Drivers face fines for tinted windows.
DRIVERS with heavily tinted windows face $80 fines after officers from the Road Traffic Division announced an island-wide crackdown yesterday.
Officers will be issuing tickets to motorists whose windows are too dark for the police to see through.
Superintendent Stephen Dean said the new thrust was part of the police’s heightened approach to combating serious crime - heavily tinted vehicles are the transportation of choice for many criminals, he said last night.
“As of today, the RBPF led by the Traffic Division will be out to enforce the law as regards dark tinted vehicles; heavily tinted vehicles.
“Some people will come with a lot of excuses or justification as to why their
windows are tinted, such as sunrays etc, but we are saying to you we need you to work with the police. “A number of the hardcore criminals who we have arrested for murder and armed robbery were travelling in heavily tinted vehicles. It is creating a deep problem for the police because often when we are trying to stop these vehicles we do not know who is in them. Our lives, in most cases, could be in grave danger.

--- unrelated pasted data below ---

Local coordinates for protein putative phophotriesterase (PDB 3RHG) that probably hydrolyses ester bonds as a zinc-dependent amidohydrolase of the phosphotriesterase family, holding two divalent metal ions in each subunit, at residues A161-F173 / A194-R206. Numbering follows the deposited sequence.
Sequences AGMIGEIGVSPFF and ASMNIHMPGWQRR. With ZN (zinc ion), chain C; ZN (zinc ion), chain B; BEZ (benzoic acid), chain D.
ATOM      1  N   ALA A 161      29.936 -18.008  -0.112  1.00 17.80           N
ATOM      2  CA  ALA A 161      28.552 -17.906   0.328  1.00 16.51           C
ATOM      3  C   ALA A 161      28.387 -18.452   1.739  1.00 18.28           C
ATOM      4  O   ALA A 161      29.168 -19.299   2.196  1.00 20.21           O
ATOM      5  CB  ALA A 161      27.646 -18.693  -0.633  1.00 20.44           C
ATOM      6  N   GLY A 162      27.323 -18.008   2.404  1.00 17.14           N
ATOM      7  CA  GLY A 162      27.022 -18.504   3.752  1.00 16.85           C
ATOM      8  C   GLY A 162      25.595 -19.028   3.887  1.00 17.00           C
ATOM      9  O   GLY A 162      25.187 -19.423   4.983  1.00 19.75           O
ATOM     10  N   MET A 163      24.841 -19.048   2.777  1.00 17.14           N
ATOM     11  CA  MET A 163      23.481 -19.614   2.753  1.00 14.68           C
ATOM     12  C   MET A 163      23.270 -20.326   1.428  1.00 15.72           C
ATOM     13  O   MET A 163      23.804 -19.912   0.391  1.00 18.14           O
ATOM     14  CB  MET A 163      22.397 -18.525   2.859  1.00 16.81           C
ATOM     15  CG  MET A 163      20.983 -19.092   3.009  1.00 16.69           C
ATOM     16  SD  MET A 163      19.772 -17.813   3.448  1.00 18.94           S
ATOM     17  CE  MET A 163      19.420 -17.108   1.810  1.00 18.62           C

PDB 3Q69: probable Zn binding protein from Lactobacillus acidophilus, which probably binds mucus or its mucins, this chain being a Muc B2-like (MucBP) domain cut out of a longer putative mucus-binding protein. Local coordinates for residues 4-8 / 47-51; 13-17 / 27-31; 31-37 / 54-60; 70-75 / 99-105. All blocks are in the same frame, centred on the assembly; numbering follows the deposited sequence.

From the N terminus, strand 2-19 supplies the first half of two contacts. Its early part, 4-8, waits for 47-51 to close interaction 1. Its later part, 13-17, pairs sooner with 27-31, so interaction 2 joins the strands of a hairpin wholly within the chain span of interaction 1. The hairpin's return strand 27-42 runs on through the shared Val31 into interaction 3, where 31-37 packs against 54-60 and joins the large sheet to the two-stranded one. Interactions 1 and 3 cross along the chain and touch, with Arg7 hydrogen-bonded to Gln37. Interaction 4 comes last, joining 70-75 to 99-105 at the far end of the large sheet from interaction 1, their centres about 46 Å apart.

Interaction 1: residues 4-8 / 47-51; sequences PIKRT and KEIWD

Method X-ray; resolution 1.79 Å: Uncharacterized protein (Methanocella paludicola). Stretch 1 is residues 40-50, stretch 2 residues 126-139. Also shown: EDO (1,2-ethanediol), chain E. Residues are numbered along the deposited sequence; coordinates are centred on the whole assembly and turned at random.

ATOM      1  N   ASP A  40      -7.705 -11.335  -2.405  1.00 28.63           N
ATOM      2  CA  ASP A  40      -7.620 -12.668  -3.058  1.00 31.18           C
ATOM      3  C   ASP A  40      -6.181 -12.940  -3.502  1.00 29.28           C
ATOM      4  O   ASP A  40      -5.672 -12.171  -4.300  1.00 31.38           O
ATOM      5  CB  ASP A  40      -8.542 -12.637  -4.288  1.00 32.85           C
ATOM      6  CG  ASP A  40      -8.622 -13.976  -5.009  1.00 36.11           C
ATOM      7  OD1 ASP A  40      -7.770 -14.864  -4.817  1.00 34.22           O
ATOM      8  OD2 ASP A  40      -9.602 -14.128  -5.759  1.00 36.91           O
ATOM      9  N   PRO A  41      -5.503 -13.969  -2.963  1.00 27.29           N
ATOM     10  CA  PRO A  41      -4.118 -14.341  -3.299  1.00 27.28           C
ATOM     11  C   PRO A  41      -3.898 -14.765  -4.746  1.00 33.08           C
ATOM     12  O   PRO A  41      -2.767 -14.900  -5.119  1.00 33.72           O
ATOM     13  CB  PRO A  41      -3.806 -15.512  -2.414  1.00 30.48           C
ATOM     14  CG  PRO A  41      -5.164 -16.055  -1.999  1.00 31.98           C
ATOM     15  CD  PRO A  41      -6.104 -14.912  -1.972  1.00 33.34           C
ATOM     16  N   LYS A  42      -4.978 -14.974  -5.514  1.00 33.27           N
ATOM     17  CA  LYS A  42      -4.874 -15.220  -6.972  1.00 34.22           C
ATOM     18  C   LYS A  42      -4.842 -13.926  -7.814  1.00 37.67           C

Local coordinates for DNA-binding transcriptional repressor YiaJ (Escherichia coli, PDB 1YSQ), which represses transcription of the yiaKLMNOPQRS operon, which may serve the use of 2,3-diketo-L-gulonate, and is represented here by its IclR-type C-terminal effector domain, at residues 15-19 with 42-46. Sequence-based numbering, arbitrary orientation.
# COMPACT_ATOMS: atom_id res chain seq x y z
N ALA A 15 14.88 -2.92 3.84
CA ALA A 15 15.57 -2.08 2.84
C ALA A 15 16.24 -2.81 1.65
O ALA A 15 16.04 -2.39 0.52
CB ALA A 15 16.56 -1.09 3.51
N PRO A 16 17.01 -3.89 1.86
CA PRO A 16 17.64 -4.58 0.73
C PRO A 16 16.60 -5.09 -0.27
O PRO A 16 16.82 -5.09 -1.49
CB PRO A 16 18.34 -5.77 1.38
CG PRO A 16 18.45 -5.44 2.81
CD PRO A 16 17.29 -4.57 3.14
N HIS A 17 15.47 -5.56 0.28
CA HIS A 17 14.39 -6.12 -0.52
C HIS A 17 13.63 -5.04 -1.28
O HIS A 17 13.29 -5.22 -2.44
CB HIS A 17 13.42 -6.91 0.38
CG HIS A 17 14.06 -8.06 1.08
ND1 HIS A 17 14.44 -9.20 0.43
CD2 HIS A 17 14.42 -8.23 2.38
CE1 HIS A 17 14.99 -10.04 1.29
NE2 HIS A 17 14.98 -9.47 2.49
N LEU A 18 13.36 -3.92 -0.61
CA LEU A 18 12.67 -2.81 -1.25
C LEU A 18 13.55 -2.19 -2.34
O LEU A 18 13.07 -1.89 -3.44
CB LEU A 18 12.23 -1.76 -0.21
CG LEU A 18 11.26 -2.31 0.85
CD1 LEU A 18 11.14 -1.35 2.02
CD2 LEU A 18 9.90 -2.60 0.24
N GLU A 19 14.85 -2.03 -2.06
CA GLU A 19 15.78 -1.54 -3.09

“For the safety of the public we are asking you to take the dark tints off your vehicles.”
Assistant Superintendent Craig Stubbs, the officer in charge of the Traffic Division told The Tribune officers will be issuing fines of $80 for tints, and $250 if a vehicle’s licence plate is obscured from view. In addition, jitney buses that have their back windows plastered with advertisements will be fined.
Asked how officers intended to measure which tints would be deemed to be “too dark” as it will ultimately come down to the discretion of each individual officer, Supt Dean said that if the officer can’t see into the vehicle, “then that is it”.
However, he said if members of the public believed any officer was unfairly targeting them, they had the right to bring it before the Complaints and Corruption Unit. This would be handled on a case-by-case basis.
He said: “Some people might say why did you’ll come now and bother with the tints, but we realise that everything is connected. There is a correlation between small matters and the serious matters. We believe if we take that approach, leaving no stone unturned, we believe we will see a big dip in our major crimes.”